Sixteen-year-old Starr Carter navigates between two very different worlds, one the poor, mostly black neighborhood where she grew up, and the other the fancy private school where she has learned to step carefully and watch her words. Starr’s precarious hold on these two worlds is shattered when she and her childhood friend, Khalil, are involved in a traffic stop that goes terribly wrong. Khalil, who was unarmed at the time, is shot and killed by a police officer, and Starr is the sole witness to the crime. This tragic event ignites already smoldering racial tensions. Controversy blazes as headlines claim that Khalil was a drug dealer, a gangbanger, someone who had it coming. Only Starr knows what really happened, but speaking up may put her and her family in grave danger. In the maelstrom that follows Khalil’s death, Starr is forced to confront realities about herself and her community, asking herself if she has the courage to speak up for what is right and true, no matter the cost. Angie Thomas’ debut novel exquisitely captures the complexities of race, friendship, and family, promoting understanding and fueling discussion about police brutality, racism, and the Black Lives Matter movement.
The Hate U Give has been at the top of my to-listen list for ages now. The book itself is so timely and important, and it’s been hard to miss, since it’s gotten nothing but love wherever it goes. Even the cover is a work of art! Aside from the critical acclaim and outstanding artwork, this audiobook caught my attention because it’s narrated by the unbelievably talented Bahni Turpin, who has many accolades under her belt, including three Audie Awards, multiple Earphones Awards, and the 2011 Odyssey Award for The True Meaning of Smekday. Turpin’s signature warmth and vivacity enliven all of the books that she narrates, and I hoped that this audiobook would be no different.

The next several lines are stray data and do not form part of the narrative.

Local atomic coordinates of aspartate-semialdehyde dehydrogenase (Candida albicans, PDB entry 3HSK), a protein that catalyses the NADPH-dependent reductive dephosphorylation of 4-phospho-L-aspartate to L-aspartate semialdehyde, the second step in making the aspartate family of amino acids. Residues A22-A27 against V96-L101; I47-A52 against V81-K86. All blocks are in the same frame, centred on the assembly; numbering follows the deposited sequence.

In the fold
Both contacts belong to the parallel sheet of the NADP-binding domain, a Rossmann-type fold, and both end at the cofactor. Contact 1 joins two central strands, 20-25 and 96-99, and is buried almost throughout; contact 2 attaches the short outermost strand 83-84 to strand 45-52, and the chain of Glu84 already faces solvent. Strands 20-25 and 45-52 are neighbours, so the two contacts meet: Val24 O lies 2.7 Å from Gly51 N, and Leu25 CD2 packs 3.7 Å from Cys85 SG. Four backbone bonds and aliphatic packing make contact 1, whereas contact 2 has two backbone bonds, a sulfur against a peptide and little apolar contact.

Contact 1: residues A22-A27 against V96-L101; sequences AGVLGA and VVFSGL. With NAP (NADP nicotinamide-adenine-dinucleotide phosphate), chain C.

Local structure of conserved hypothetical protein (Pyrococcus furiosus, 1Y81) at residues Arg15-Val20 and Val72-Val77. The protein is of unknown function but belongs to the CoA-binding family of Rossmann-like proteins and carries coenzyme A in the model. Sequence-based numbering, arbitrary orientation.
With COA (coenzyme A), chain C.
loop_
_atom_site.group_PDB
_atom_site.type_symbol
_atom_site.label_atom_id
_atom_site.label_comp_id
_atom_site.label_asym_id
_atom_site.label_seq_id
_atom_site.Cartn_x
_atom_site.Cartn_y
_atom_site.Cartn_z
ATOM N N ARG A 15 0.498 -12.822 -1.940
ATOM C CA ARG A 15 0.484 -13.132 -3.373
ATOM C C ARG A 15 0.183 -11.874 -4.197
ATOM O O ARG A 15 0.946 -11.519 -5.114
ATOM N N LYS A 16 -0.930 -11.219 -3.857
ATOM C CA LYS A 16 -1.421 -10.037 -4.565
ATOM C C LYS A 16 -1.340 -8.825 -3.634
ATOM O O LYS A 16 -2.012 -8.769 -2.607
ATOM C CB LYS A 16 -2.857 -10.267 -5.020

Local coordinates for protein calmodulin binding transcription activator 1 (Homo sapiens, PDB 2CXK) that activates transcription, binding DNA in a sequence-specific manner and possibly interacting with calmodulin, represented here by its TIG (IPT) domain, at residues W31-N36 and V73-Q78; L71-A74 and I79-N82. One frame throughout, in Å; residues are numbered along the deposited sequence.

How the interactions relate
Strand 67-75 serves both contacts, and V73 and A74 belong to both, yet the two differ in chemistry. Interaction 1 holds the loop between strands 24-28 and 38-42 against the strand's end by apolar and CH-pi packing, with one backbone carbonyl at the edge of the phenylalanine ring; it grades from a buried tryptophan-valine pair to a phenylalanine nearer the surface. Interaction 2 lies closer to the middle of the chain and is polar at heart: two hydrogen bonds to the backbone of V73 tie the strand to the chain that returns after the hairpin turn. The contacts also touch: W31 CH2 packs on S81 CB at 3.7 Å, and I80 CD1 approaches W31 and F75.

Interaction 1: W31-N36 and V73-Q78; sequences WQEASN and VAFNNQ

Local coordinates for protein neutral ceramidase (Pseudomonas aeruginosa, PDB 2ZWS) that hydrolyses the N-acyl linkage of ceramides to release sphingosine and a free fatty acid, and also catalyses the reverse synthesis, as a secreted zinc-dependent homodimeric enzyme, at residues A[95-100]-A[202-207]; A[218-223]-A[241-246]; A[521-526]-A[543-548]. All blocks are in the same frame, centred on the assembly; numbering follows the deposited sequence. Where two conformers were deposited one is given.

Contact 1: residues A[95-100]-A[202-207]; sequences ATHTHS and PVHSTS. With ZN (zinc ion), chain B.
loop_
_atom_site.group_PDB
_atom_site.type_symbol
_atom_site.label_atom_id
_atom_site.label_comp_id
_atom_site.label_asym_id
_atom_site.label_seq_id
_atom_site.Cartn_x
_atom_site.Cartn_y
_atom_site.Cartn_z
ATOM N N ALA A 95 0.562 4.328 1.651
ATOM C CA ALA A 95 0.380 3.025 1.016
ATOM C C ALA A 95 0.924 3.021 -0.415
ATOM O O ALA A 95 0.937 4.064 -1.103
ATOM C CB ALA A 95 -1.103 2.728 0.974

I’m delighted to say that The Hate U Give is a truly excellent audiobook, one that compels you to listen and listen and listen some more. It’s the kind of audio that makes you want to avoid people at all costs, because you know that any interruption will ignite serious crankiness. Bahni Turpin shines in her narration of Starr, bringing out her humor, sassiness, fear, and grief. Starr’s utter heartbreak at Khalil’s death is raw and real, uncomfortable to hear, and justifiably so. Turpin’s portrayal of the many secondary characters is masterful as well, capturing Starr’s family and friends in all of their quirky, smart, intense, and loving glory. Starr’s voice grows stronger as the story progresses, stripping away her initial hesitation and self-doubt, sweeping the listener along as she gains the courage to speak out for the people that she holds so dear. An inspiring, heart-wrenching, and thoroughly satisfying listen.